I finished listening to the audio book of The Handmaid’s Tale by Margaret Atwood. I have not watched the series or the movie, so this review will be based solely on the book.
The Handmaid’s Tale was originally published in 1985, but the themes of the book are still relevant to today. The Handmaid’s Tale is set in the near-future in the Republic of Gilead where women are only seen as property and a means of producing offspring. The story follows the recount of Offred who is a handmaid for a high-ranking couple who cannot have children of their own. In the patriarchal society, women are either fertile or infertile while men cannot be sterile. Infertile women are servants and housekeepers while the fertile woman are forced into being handmaids to have children with the Commanders (the high-ranking men). Handmaids also do not keep their name and instead they are named after the Commander (for example Offred is named after the Commander Fred as she is Fred’s property hence of Fred). Women also cannot get an education and work and they are forbidden to read and write. The story is intriguing and also disturbing because Offred tells of her present monotone life as well as how the normal society where she had a job, a husband, and a daughter became Gilead. She also talks about her time at the Rachel and Leah Center (also referred to as the Red Center) where she was trained to be a handmaid and indoctrinated with the beliefs of the new society by the Aunts. When I first started listening to the book, I did not want to stop because I wanted to know what life was like for Offred and how the United States became a totalitarian and theocratic state. The plot of The Handmaid’s Tale seemed like it could never happen in a modern society, but the more I read the book, the more I understood and saw how it was plausible. The ending of Offred’s recount was ambiguous, and the reader is left to decide her fate. I am normally not a fan of open-endings, but given the events that happened it makes sense for Offred’s story. After Offred’s recount ends, there is an epilogue that is set even further into the future. In the epilogue a professor discusses how they discovered Offred’s story, and he tried to make assumptions about whom Offred and the other characters in her story were. This section gave a very different perspective of what happened in Offred’s story, and it is also a reflection of how current society remembers the past.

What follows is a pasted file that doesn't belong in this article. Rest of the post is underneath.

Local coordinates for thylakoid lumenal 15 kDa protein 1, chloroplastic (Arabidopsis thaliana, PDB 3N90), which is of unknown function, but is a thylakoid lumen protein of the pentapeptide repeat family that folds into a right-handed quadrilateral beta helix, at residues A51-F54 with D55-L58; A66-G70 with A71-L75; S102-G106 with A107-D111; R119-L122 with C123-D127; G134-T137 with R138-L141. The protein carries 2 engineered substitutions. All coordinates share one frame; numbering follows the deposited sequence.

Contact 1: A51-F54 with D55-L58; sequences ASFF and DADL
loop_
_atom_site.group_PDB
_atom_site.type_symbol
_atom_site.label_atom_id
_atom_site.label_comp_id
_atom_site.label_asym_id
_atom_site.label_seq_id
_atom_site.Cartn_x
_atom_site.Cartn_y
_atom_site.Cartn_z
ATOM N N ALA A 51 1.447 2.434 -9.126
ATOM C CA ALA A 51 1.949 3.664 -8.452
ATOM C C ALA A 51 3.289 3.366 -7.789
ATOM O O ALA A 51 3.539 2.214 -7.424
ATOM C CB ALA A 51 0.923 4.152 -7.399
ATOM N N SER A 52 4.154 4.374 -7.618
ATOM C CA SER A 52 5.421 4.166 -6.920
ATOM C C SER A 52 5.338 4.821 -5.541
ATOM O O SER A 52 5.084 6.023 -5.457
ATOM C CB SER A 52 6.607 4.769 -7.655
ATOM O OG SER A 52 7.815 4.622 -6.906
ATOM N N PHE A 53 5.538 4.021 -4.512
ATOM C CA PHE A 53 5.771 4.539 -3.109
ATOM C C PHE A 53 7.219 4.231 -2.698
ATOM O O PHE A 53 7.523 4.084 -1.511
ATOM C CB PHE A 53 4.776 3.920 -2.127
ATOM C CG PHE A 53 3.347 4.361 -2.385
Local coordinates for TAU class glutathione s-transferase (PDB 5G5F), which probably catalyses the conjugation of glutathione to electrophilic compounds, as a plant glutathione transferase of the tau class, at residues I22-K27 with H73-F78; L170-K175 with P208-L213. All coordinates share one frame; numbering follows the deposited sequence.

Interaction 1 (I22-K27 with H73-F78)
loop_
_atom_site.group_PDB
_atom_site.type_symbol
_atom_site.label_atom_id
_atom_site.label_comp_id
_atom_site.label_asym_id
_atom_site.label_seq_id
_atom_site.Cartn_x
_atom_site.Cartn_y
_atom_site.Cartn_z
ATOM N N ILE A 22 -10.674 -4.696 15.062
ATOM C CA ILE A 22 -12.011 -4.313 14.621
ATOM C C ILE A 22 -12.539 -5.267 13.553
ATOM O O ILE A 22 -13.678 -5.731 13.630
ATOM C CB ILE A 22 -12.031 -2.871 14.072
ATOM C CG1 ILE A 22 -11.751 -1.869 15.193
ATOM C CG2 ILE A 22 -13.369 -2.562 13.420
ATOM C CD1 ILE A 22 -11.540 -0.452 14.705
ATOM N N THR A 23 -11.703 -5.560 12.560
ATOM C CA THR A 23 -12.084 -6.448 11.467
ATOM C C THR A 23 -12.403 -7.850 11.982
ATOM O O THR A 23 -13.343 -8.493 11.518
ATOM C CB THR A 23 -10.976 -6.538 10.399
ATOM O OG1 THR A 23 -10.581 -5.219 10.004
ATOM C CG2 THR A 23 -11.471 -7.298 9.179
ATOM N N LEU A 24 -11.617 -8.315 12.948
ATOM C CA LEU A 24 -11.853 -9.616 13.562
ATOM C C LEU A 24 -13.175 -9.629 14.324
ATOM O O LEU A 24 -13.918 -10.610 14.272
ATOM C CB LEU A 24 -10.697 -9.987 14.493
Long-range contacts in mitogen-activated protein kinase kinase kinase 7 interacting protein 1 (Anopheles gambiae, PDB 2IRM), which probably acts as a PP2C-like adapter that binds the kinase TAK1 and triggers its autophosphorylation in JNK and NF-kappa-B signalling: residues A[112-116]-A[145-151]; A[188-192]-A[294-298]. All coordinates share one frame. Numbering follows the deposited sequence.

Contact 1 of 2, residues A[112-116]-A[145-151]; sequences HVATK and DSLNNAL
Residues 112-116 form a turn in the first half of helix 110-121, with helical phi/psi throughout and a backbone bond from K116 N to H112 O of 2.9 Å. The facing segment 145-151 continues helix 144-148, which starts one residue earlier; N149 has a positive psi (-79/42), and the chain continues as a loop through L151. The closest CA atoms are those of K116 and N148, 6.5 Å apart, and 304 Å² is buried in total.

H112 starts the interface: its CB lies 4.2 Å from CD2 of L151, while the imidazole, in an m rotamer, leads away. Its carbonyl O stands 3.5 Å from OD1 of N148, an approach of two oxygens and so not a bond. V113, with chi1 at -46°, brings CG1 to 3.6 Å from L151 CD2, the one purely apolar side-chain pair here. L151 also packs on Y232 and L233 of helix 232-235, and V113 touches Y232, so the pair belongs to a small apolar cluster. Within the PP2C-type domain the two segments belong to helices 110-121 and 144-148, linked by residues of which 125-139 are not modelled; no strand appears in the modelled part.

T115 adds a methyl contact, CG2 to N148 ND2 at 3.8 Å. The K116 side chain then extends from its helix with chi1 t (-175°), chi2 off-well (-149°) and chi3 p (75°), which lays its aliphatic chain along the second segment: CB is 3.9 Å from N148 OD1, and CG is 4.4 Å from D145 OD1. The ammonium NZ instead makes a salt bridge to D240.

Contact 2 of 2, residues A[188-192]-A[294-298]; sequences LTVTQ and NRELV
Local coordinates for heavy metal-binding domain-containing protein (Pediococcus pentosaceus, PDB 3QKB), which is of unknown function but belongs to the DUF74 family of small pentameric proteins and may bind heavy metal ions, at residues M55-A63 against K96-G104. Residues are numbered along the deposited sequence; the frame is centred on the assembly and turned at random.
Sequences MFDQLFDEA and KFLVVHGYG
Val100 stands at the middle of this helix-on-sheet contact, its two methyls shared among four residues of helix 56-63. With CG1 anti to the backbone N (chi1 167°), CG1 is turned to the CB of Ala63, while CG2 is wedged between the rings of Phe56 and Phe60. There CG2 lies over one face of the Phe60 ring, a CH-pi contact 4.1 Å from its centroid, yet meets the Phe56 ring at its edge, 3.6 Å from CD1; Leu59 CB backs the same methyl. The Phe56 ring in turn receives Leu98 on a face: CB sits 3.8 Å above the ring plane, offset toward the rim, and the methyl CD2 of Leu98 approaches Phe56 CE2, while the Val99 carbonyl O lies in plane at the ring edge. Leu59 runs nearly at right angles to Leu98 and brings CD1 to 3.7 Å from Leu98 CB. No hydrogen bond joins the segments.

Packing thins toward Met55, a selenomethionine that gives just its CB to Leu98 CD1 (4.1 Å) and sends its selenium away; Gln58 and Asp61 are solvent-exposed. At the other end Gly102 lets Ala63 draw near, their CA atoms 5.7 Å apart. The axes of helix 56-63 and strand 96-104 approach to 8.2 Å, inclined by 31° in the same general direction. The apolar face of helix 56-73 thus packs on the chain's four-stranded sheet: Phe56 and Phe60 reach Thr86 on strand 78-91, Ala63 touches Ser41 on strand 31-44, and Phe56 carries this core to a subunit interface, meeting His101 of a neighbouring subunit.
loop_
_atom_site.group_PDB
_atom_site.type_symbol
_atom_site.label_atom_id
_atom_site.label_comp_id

Overall, I would recommend everyone to read The Handmaid’s Tale because it is a plausible account of what could happen in a male-dominated religious-fueled society.
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Have you read or watched The Handmaid’s Tale?